Friday, November 9, 2012

The History of Blue Cross Blue Shield

The Blue Cross and Blue Shield Association is the largest private health insurance system in the United States (including Puerto Rico) and Canada. It is composed of 55 independent, locally operated Blue Cross and Blue Shield Plans that collectively provided health care coverage to over 88 million people in 2003.

For its beginnings we need to go back to 1929 to a man namedJustin Ford Kimball when he became vice president of Baylor University in Dallas, Texas. He was an experienced administrator, as he headed the College of Medicine, School of Nursing, College of Dentistry, and the university hospital.

Soon after taking the job, he developed a health plan that guaranteed teachers 21 days of hospital care for 50 cents amonth. The plan soon spread to other employee groups in Dallas, and then similar plans began to crop up nation-wide.

Meanwhile, around the same time that Kimball was creating his plan, the Blue Shield concept was becoming popular in the lumber and mining camps of the Pacific Northwest. Serious injuries and chronic illness were common among these workers who were in very hazardous and dangerous jobs.

Their employers saw the need to provide medical care for them and they arranged with physicians to pay them a monthly fee to take care of the medical needs of the workers. These programs would later become what is known as the Blue Shield Plans.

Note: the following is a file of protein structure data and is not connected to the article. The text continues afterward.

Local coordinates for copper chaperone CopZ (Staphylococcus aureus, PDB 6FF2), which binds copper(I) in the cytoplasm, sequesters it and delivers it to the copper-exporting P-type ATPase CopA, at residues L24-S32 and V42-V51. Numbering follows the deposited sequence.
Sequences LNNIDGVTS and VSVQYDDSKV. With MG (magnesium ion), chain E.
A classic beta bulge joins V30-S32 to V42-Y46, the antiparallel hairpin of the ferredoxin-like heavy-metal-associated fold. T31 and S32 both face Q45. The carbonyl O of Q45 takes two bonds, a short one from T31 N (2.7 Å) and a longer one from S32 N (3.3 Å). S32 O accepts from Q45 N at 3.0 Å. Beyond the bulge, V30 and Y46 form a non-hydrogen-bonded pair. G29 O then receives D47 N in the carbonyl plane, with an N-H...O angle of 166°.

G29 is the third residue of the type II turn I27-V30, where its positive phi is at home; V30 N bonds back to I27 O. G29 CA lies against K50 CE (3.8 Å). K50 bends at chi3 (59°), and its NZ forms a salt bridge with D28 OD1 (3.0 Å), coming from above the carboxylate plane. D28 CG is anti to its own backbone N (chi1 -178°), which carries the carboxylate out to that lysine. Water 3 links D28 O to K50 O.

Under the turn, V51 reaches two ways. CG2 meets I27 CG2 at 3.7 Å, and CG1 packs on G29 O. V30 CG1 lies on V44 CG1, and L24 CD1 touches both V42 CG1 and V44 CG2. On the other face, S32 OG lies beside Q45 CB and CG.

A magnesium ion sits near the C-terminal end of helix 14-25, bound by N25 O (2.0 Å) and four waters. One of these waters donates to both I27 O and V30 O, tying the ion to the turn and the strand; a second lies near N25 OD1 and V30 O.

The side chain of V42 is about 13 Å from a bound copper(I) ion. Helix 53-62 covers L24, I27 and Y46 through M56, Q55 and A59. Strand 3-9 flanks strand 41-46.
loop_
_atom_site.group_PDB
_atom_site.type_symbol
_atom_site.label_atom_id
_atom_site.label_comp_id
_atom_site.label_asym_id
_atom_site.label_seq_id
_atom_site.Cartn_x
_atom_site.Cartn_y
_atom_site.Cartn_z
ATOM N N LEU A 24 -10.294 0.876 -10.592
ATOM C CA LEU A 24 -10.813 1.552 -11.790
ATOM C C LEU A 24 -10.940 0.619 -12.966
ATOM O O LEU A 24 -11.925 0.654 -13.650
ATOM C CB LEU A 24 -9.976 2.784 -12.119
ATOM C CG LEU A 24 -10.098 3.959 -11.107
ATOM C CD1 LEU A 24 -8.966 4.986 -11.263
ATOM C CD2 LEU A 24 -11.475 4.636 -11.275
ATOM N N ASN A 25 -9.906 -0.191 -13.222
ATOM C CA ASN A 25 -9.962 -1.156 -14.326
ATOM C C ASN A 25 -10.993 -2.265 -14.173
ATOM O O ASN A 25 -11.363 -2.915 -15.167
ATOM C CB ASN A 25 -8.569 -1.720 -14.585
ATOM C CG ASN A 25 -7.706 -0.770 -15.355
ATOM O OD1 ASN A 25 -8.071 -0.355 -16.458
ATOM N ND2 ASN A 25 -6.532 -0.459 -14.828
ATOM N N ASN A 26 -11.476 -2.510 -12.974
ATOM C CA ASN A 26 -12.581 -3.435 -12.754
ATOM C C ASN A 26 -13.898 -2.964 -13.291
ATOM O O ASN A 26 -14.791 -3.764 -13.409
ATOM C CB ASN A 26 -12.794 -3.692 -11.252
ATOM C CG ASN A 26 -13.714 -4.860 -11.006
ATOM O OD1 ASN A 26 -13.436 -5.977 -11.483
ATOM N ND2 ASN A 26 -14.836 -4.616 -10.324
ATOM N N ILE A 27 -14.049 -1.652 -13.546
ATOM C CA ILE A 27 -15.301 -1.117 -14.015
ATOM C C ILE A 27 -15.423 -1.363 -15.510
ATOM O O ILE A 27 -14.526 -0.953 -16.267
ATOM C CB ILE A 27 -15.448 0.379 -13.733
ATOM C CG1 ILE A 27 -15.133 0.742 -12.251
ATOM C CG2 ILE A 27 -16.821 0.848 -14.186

As for the cross symbol, it was first used in a 1934 advertisement for the Hospital Service Association, which later became known as Blue Cross and Blue Shield of Minnesota.

Joseph Binder, a Viennese artist, was hired by Company secretary E.A. van Steenwyk to create a poster that included a blue Greek cross. Van Steenwyk used the symbol to identify his company's health plans and then Blue Cross began to use it in other parts of the country.

In 1939, the American Hospital Association, which was based in Chicago, began to use the Blue Cross symbol to indicate that health plans around the country met certain standards.

The AHA continued to use the symbol until 1960 when the Blue Cross Association was founded. The two organizations remained affiliated until 1972.

The shield symbol was created in Buffalo, New York by Carl Metzger in 1939 and the first official Blue Shield plan was founded in California that same year. Carl Metzger was an early pioneer in the Blue movement and he wanted a design that would distinguish the new medical service plan.

It soon flourished as the number of Blue Shield Plans kept on growing. In 1948 the symbol was informally adopted by nine plans called the Associated Medical Care Plan, which was later renamed the National Association of Blue Shield Plans.

Over the years, the Blue Cross and Blue Shield healthcare insurance concepts took hold. The Blue Cross Blue Shield Association was formed in 1982 by a merger of the Blue Cross Association and the National Association of Blue Shield Plans. When the Blue Cross and Blue Shield organizations merged, their brand symbols also merged and became one of the most familiar symbols in America.

To show you how large it has become, in 2003, the Blue Cross and Blue Shield Association took in 2.7 billion in revenue. The evolution of managed health care in the United States is intimately linked to the designs of Blue Cross-Blue Shield.

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